HAVANA TIMES— Flowery spandex pants and blouses with open backs are invading the streets of Havana. The striped-shirt craze seems to be blowing over. Cubans seem to go insane over clothing and fashion, and the whole city seems to be one huge masquerade at times.
Clothing is a serious thing in Cuba. The authorities, who supervised the birth of hundreds of privately-operated boutiques and saw to their sudden death within the span of a year, attest to this. Now, to my dismay, they are stealthily doing away with thrift clothing stores.
The year 2014 could well go down in history as the “Year of the War against the Textile Industry.”
As I recall, I was able to throw together an outfit for myself for the first time thanks to so-called “rag-stores.” Back in 2000, my mother bought me a green tank-top and a pair of checkered shorts (rather unusual and unforgettable pieces of clothing). As an adult, nearly all of the clothing I’ve been able to afford on my salary has been the used clothing sold at these stores.
There, with a bit of patience, one can find new pairs of pants (with the price tag still attached) and jackets that would cost as much as 20 CUC ($22 USD) at a State hard currency store, hidden among 80s sports jackets and gigantic out-of-style dresses.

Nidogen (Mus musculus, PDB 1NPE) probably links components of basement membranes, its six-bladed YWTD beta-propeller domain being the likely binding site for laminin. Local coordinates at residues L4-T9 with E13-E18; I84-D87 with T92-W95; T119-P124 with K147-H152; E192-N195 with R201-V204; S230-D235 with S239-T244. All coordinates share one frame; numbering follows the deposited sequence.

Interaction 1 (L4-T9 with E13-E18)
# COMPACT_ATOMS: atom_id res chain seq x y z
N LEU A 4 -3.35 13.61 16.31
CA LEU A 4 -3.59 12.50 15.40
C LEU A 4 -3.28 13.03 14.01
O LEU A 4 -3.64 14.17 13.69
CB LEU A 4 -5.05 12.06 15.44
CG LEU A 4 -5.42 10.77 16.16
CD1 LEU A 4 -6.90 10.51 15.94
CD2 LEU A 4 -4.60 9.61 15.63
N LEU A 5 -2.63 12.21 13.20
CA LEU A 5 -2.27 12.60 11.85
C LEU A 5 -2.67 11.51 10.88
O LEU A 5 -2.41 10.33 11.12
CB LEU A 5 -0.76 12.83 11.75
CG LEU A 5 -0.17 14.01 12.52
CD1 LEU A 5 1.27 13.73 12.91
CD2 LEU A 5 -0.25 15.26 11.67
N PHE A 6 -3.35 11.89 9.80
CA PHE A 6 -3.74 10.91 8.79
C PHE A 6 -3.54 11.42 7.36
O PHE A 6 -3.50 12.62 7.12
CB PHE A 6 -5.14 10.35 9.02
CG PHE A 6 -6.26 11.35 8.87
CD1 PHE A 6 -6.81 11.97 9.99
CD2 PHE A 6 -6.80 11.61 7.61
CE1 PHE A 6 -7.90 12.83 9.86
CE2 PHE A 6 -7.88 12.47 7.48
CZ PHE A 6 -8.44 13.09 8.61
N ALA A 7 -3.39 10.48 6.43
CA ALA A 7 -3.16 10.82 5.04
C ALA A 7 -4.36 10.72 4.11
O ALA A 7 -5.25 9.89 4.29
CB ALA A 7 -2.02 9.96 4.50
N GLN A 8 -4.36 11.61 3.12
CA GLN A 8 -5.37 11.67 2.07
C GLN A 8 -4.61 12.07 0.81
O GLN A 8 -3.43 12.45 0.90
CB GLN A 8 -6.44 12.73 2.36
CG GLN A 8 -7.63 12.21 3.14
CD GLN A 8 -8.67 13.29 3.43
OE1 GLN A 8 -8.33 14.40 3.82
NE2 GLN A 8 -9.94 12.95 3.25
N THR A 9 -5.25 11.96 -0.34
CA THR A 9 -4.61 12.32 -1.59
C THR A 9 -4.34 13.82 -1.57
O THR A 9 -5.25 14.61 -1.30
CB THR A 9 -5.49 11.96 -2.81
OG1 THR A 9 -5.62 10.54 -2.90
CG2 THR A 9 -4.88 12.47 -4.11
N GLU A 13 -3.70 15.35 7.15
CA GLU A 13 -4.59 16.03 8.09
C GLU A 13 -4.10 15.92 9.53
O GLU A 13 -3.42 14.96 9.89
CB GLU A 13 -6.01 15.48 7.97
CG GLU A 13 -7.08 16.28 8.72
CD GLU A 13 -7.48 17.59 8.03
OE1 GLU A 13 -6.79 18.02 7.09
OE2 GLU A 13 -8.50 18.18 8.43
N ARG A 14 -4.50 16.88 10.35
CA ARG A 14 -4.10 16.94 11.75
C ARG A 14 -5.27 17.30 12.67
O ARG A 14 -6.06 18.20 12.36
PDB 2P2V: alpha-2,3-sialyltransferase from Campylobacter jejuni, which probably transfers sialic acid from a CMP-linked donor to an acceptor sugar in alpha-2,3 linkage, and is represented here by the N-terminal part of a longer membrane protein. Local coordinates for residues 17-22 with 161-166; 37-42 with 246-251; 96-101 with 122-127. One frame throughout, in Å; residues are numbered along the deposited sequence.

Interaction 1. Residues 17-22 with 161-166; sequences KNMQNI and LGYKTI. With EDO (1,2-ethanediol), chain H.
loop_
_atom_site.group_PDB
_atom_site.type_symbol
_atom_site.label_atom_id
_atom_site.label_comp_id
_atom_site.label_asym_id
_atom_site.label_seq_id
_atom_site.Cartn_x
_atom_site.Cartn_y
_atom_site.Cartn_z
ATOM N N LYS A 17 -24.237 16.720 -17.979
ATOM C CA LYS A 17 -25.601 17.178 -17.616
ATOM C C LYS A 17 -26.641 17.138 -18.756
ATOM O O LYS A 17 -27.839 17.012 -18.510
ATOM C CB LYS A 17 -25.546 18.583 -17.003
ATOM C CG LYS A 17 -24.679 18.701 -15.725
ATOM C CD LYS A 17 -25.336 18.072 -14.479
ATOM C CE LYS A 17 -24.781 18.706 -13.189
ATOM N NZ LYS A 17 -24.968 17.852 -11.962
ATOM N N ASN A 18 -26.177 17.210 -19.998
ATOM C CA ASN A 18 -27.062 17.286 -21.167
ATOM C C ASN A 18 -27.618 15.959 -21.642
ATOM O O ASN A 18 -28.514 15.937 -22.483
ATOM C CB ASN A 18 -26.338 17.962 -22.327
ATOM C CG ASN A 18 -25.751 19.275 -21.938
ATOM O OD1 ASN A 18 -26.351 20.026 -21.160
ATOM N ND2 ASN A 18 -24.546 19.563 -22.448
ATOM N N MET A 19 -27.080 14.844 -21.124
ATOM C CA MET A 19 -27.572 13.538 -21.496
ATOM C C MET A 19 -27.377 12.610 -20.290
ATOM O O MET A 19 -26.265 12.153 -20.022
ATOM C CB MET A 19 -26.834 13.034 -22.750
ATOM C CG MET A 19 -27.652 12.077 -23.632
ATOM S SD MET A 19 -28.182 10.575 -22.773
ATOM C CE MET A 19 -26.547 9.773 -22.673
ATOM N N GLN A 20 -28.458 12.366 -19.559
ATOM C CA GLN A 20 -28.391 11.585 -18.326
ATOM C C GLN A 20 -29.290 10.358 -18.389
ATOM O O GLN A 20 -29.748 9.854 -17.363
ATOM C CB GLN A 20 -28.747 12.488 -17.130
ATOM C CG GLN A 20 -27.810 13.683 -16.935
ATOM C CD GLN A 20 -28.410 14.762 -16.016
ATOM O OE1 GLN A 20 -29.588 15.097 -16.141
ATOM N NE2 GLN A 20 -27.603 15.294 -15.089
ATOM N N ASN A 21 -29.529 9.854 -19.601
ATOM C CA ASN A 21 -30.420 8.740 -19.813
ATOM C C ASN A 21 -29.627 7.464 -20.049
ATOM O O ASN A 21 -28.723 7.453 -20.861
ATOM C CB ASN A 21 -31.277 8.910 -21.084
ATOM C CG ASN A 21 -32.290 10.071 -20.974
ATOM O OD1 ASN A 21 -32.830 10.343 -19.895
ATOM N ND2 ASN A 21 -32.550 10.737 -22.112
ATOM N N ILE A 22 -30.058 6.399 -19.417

In 2011, the State announced it was considering discontinuing the sale of these products because it could no longer afford to pay the suppliers (without mentioning who these were), but no store was dismantled then.
A little over a week ago, I walked down Havana’s San Rafael boulevard and saw that all of the used clothing sections in the hardware and craft markets there had vanished. I saw a man pushing a cart with a large bundle of clothing on it and asked him where he was taking it. “To some warehouse,” replied the confused laborer.
For a number of days, I thought it could be an “aesthetic” decision. San Rafael is quite close to the city’s tourist circuit and the sight of Cubans crouching down in front of piles of tattered clothes, hoping to find something decent and cheap to wear, isn’t exactly good publicity for a socialism set on “updating” itself.
It wasn’t until I saw that this was also happening at neighborhood stores such as the one located at the intersection of Neptuno and Aramburu streets or on the Calzada de Infanta, in front of the Parque de los Martires, that I began to worry.
Used clothing, with prices oscillating between 70 and 35 Cuban pesos (3.5 and 1.75 USD) for a pair of pants and a blouse, respectively, while certainly not cheap when set against an average Cuban salary, was at least an option for people.
Its disappearance – definitive, by the looks of it – leaves low-income people at the mercy of the black market and the extremely poor-quality clothing imported by the State and sold at hard-currency stores. The official press seems to be ignoring a situation that could well affect broad sectors of the population.